The ferry between the two countries broke down months ago and the two governments can’t agree about repairing it, so the river is full of speedboats offering smuggling services to Pilgrims. We rolled up at the pier the next morning and a boatman appeared out of nowhere and helped load us on to his speedboat, zipped across the river and then dumped us on the beach in Spain. We felt as close to illegal immigrants as we are hopefully likely to come standing there on a deserted beach on a cold dreary morning.

And off we went, after a bit of a slog over the wet soft sand.

The weather this side of the river was very English, dreary with occasional showers… Naturally the Spanish were wrapped up like Nanook of the North and we were in shorts still as despite it being cooler it was still not cold. But by the look of the locals, you’d think it was about to snow.

The cycle northwards immediately became more difficult as we entered the foothills and footholes of the Galicia Massif and the numerous Pilgrims.

The trail no longer went on new board walks but meandered on back roads and paths. The tarmac was fine for us, but everything else seemed to pose problems. The rain and constant stomping of the Pilgrims had left a couple of inches of liquid sand on the surface of many of the sandy paths and Tilly just dug in. It was difficult to stay upright and too much effort to senisbly cycle so we became foot soldiers too, following the long non stop trail of Pilgrims ahead of us like ants.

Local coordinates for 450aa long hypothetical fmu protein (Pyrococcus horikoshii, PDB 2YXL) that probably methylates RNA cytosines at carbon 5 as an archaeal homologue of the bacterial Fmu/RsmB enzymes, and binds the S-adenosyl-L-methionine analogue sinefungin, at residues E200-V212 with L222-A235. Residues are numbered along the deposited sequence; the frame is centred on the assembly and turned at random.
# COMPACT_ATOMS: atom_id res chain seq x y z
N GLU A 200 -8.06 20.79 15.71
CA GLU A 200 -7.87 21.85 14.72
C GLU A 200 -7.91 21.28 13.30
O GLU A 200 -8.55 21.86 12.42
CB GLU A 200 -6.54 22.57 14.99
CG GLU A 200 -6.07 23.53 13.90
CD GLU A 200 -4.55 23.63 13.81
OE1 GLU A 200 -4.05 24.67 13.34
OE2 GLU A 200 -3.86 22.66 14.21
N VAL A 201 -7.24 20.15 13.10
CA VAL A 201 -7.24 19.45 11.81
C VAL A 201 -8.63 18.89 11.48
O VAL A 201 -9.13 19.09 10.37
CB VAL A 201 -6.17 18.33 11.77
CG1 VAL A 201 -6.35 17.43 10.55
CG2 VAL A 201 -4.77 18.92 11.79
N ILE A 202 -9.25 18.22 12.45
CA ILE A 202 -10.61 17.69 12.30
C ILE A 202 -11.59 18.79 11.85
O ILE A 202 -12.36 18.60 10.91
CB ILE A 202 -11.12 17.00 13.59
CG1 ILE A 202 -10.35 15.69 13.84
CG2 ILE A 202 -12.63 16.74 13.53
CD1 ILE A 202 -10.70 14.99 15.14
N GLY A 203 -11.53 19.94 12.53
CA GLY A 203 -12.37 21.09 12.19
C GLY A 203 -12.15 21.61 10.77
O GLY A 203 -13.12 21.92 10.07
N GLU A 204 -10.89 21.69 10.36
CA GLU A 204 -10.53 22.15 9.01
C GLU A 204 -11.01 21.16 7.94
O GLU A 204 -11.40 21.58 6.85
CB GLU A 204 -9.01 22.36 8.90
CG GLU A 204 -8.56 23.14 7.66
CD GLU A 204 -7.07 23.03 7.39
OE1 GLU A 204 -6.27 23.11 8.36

At times the path would then become cobbles and rocks and again we’d walk and by the end of a couple of days we’d only managed to cover 25km in 6 hours, including plenty of stops.

It was however, a lovely route and despite our slow progress we by and large enjoyed it. But the advantage of slow progress was meeting the same people again and again. The Camino spirit is very evident along the way in most people – some are a bit grumpy to put it mildly, but if you stick a 15kg rucksack on my back and told me to walk 200km and spend nights in mixed dorms in bunk beds full of very smelly people and not be able to eat until 8pm I’d not be overly happy either !

One Comment

  1. Enjoyed reading.
    You are hilarious! More than once I told Sam to stop ringing the bell and yell, “on your left” …. so American.